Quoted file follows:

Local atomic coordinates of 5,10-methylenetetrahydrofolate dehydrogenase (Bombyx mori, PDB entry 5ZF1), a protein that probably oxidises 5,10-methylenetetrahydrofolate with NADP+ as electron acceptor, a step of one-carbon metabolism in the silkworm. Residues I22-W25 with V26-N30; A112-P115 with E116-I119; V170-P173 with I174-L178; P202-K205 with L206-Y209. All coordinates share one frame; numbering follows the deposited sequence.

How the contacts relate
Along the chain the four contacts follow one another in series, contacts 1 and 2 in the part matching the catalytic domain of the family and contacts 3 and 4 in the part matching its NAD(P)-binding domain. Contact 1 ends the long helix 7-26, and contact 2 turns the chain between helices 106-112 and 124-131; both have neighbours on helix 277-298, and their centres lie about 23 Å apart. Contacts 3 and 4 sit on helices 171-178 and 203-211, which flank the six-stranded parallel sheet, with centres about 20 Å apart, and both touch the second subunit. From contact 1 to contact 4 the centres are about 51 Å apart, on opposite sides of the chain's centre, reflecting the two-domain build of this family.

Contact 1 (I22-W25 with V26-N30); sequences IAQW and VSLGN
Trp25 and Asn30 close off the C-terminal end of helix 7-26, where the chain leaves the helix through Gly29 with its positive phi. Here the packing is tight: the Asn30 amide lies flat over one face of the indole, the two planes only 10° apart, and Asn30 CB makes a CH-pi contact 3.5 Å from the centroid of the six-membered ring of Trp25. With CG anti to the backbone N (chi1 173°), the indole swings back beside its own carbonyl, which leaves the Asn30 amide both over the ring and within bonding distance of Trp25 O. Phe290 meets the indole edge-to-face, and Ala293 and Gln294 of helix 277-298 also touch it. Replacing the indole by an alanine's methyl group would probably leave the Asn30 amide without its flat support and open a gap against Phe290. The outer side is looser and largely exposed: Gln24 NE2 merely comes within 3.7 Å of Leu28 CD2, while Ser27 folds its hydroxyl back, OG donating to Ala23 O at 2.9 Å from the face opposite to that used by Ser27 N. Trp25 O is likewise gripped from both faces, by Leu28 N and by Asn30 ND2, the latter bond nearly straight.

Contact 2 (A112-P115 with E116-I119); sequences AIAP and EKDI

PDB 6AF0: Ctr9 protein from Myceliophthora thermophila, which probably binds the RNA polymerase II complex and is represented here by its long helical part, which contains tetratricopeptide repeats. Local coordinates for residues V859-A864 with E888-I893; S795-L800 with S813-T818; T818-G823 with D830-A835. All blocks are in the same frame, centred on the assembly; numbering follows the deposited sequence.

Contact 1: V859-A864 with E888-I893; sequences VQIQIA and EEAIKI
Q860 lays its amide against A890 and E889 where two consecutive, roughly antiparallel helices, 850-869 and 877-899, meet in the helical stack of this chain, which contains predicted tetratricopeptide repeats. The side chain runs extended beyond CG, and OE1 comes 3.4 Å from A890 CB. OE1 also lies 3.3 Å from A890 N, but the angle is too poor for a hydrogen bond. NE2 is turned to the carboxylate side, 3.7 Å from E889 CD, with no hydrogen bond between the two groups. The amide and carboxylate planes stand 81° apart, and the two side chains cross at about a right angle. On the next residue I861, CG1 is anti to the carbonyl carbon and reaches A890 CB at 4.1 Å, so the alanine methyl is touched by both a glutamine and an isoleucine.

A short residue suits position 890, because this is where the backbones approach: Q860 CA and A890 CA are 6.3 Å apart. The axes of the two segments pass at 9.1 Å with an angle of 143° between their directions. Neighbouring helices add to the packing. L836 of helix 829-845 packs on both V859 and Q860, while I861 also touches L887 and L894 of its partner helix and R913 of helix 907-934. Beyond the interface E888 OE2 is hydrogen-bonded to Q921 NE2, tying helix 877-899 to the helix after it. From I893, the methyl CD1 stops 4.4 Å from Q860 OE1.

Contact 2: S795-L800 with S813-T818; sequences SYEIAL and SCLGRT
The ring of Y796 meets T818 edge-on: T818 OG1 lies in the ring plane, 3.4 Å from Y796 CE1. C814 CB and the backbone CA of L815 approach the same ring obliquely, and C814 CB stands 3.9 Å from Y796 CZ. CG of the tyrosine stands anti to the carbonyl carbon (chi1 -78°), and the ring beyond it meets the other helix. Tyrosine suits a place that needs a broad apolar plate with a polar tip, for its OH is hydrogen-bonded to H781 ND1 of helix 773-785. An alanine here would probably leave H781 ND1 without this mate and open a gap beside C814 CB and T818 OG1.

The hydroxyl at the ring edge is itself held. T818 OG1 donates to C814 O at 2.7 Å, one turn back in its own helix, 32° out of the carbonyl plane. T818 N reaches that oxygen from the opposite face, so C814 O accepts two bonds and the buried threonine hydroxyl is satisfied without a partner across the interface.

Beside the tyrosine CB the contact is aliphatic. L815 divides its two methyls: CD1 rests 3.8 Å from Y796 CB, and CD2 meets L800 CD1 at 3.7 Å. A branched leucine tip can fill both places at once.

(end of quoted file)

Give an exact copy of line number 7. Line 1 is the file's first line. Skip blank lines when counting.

PDB 6AF0: Ctr9 protein from Myceliophthora thermophila, which probably binds the RNA polymerase II complex and is represented here by its long helical part, which contains tetratricopeptide repeats. Local coordinates for residues V859-A864 with E888-I893; S795-L800 with S813-T818; T818-G823 with D830-A835. All blocks are in the same frame, centred on the assembly; numbering follows the deposited sequence.